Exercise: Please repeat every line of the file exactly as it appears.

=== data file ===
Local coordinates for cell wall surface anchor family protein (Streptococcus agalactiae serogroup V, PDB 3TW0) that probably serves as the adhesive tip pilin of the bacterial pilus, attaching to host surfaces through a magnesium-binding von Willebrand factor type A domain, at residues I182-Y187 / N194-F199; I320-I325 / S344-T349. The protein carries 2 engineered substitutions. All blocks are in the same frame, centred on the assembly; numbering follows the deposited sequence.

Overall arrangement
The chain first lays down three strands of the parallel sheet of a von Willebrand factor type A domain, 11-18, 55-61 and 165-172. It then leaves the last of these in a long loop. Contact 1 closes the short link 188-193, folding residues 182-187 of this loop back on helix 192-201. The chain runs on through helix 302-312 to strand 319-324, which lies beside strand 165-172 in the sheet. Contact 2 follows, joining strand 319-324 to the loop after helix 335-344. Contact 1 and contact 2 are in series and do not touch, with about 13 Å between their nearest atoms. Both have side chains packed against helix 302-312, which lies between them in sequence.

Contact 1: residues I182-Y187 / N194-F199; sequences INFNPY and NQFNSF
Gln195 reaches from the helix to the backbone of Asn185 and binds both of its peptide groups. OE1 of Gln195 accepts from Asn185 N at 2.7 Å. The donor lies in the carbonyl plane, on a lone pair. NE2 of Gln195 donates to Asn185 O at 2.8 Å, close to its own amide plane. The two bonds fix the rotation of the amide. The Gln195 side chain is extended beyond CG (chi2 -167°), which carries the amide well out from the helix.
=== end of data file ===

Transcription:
Local coordinates for cell wall surface anchor family protein (Streptococcus agalactiae serogroup V, PDB 3TW0) that probably serves as the adhesive tip pilin of the bacterial pilus, attaching to host surfaces through a magnesium-binding von Willebrand factor type A domain, at residues I182-Y187 / N194-F199; I320-I325 / S344-T349. The protein carries 2 engineered substitutions. All blocks are in the same frame, centred on the assembly; numbering follows the deposited sequence.

Overall arrangement
The chain first lays down three strands of the parallel sheet of a von Willebrand factor type A domain, 11-18, 55-61 and 165-172. It then leaves the last of these in a long loop. Contact 1 closes the short link 188-193, folding residues 182-187 of this loop back on helix 192-201. The chain runs on through helix 302-312 to strand 319-324, which lies beside strand 165-172 in the sheet. Contact 2 follows, joining strand 319-324 to the loop after helix 335-344. Contact 1 and contact 2 are in series and do not touch, with about 13 Å between their nearest atoms. Both have side chains packed against helix 302-312, which lies between them in sequence.

Contact 1: residues I182-Y187 / N194-F199; sequences INFNPY and NQFNSF
Gln195 reaches from the helix to the backbone of Asn185 and binds both of its peptide groups. OE1 of Gln195 accepts from Asn185 N at 2.7 Å. The donor lies in the carbonyl plane, on a lone pair. NE2 of Gln195 donates to Asn185 O at 2.8 Å, close to its own amide plane. The two bonds fix the rotation of the amide. The Gln195 side chain is extended beyond CG (chi2 -167°), which carries the amide well out from the helix.